Artists with interest in technical considerations such as reflection and reproduction have engaged with the still life genre for centuries. In its seventeenth-century heyday, verisimilitude was deemed a critical component of the technical success of any such work, ostensibly providing an accurate record of inanimate objects—often layered with symbolic content. In today’s artistic practice, however, such precision is no longer a categorical requirement. Though artists continue to render common things in their artwork for both symbolic and literal ends, the object’s essence is routinely conveyed in myriad ways. The artworks on view in this gallery demonstrate a diversity of approaches taken by artists working on paper over the past fifty years to representing some of the common objects with which we surround ourselves today, deploying ordinary objects to extraordinary ends.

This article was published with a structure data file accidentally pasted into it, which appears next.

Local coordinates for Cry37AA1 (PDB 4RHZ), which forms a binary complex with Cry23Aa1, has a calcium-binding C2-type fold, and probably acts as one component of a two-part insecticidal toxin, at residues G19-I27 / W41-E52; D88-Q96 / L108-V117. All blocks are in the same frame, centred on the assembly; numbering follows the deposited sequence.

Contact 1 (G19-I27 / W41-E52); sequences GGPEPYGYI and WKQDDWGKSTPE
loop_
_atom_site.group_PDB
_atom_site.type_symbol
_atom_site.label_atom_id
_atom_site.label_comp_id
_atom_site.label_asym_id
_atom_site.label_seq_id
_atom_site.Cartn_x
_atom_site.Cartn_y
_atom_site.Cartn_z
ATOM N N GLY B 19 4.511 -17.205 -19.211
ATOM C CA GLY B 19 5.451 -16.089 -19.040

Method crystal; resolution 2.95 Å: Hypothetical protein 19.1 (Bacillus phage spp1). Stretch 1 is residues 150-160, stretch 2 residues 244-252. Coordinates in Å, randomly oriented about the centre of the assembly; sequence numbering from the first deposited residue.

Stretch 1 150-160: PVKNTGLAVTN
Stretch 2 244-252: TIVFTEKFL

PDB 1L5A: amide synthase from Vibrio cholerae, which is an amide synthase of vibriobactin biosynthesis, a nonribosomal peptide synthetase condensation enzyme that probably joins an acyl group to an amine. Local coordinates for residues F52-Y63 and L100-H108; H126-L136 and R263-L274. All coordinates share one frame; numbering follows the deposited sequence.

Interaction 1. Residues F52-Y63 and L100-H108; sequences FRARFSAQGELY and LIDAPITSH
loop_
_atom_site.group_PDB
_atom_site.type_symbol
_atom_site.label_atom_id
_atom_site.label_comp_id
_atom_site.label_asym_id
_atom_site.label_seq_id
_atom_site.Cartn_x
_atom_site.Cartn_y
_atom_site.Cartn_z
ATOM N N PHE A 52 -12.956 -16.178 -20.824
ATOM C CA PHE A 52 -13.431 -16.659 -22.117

William Bailey’s etching conforms to our expectations of a still life—the ceramic vessels are arranged credibly, masking the fact that they are drawn from memory rather than recording a literal tableau. But other works on view in this exhibition go beyond such plausible displays. In some, the everyday articles have turned “wild,” redesigned and repositioned for unconventional and unexpected use. In Willie Cole’s personal lexicon, ironing boards—which he transforms into printing plates, their impressions simultaneously representative of slave ships and the unknown women who—deprived of freedom—provided domestic services throughout the Antebellum South. Meanwhile, the giant electrical gadget at the center of Oldenburg’s Three-Way Plug, suggests a buoy or a floating building rather than merely a source of power.